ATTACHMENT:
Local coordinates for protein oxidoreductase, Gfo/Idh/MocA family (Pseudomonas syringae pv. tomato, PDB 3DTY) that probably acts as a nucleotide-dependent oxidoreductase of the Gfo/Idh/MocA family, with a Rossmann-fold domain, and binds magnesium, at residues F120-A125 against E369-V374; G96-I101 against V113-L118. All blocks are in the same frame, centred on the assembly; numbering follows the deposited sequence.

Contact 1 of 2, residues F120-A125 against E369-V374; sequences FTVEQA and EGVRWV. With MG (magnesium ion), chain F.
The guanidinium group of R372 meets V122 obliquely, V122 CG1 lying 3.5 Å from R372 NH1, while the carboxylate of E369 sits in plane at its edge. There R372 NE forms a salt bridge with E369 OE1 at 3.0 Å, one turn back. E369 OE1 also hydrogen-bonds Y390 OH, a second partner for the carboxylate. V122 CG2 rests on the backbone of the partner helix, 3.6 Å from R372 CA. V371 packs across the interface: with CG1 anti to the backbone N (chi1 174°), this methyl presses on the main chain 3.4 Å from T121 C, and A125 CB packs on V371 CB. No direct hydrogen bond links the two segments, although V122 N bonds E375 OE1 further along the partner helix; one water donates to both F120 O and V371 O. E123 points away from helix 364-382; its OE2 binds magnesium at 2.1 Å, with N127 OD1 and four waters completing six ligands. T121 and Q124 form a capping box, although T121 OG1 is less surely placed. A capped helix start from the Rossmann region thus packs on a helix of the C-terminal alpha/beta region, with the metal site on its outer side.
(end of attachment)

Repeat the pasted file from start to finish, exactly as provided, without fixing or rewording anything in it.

Local coordinates for protein oxidoreductase, Gfo/Idh/MocA family (Pseudomonas syringae pv. tomato, PDB 3DTY) that probably acts as a nucleotide-dependent oxidoreductase of the Gfo/Idh/MocA family, with a Rossmann-fold domain, and binds magnesium, at residues F120-A125 against E369-V374; G96-I101 against V113-L118. All blocks are in the same frame, centred on the assembly; numbering follows the deposited sequence.

Contact 1 of 2, residues F120-A125 against E369-V374; sequences FTVEQA and EGVRWV. With MG (magnesium ion), chain F.
The guanidinium group of R372 meets V122 obliquely, V122 CG1 lying 3.5 Å from R372 NH1, while the carboxylate of E369 sits in plane at its edge. There R372 NE forms a salt bridge with E369 OE1 at 3.0 Å, one turn back. E369 OE1 also hydrogen-bonds Y390 OH, a second partner for the carboxylate. V122 CG2 rests on the backbone of the partner helix, 3.6 Å from R372 CA. V371 packs across the interface: with CG1 anti to the backbone N (chi1 174°), this methyl presses on the main chain 3.4 Å from T121 C, and A125 CB packs on V371 CB. No direct hydrogen bond links the two segments, although V122 N bonds E375 OE1 further along the partner helix; one water donates to both F120 O and V371 O. E123 points away from helix 364-382; its OE2 binds magnesium at 2.1 Å, with N127 OD1 and four waters completing six ligands. T121 and Q124 form a capping box, although T121 OG1 is less surely placed. A capped helix start from the Rossmann region thus packs on a helix of the C-terminal alpha/beta region, with the metal site on its outer side.